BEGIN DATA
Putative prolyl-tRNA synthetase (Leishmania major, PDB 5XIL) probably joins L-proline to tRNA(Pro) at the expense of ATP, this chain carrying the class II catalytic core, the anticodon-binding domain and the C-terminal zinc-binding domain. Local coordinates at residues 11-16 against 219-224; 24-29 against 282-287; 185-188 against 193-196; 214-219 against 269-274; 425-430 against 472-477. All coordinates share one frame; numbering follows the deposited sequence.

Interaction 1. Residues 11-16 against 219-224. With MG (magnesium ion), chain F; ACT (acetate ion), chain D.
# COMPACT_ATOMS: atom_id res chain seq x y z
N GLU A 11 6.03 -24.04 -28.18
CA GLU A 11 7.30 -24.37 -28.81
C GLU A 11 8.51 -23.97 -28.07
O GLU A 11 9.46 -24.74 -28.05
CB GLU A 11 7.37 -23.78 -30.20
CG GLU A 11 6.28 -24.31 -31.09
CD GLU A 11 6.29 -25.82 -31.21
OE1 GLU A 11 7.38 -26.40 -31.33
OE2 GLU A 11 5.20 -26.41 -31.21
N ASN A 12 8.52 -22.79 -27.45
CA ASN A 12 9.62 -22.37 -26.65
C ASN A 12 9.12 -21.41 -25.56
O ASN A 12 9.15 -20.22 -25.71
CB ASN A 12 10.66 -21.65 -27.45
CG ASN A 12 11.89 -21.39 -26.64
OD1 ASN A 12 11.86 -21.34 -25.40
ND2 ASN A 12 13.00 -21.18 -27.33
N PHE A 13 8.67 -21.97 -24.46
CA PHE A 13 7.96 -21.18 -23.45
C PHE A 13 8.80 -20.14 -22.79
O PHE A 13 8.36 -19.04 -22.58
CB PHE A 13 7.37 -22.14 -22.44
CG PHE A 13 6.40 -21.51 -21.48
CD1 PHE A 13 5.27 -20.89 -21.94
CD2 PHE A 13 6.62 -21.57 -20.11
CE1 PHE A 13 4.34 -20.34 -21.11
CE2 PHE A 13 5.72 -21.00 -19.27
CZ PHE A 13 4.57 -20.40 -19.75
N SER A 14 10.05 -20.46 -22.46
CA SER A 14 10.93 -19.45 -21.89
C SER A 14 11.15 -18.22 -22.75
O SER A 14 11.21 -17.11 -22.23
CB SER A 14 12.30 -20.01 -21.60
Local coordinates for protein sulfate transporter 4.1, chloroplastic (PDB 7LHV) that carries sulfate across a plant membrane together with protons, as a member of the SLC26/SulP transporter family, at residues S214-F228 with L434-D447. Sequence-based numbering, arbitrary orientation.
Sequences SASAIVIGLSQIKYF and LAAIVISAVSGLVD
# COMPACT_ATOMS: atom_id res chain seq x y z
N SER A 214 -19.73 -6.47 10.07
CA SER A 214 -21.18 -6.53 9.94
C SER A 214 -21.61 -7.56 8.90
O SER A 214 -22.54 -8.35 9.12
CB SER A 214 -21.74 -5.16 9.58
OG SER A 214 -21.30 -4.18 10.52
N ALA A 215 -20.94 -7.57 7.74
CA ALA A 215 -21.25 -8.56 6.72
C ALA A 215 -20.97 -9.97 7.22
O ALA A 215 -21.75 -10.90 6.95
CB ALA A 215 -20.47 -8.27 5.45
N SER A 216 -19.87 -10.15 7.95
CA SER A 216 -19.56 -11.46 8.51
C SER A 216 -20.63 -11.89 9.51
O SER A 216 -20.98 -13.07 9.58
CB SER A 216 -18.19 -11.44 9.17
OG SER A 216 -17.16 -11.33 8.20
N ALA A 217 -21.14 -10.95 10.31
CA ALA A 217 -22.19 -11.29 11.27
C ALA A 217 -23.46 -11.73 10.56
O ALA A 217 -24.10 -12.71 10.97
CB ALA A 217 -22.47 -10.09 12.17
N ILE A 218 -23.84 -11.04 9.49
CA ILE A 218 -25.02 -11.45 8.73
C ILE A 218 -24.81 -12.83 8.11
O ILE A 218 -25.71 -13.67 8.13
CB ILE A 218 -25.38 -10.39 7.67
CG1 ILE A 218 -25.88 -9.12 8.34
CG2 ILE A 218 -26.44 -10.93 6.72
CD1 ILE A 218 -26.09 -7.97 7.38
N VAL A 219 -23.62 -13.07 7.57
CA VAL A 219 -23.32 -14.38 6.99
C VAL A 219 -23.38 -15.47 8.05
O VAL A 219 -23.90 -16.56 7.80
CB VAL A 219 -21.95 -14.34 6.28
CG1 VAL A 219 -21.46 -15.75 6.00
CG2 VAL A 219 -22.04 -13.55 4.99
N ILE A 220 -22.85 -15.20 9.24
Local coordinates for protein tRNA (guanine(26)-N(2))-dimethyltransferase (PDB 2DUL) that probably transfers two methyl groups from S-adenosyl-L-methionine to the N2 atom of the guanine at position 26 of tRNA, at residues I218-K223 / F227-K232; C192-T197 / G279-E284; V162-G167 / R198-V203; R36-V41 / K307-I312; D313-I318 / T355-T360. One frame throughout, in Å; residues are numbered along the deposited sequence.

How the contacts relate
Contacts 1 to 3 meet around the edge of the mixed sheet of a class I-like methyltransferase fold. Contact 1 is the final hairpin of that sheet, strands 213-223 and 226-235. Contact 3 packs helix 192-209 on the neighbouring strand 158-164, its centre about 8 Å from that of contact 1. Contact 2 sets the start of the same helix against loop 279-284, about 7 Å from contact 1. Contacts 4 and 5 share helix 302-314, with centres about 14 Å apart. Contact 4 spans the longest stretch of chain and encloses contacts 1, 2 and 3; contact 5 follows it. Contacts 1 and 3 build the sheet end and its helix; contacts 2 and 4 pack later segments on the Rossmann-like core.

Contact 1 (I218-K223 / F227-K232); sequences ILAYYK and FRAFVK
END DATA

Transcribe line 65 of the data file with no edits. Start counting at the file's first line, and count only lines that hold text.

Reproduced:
O ILE A 218 -25.71 -13.67 8.13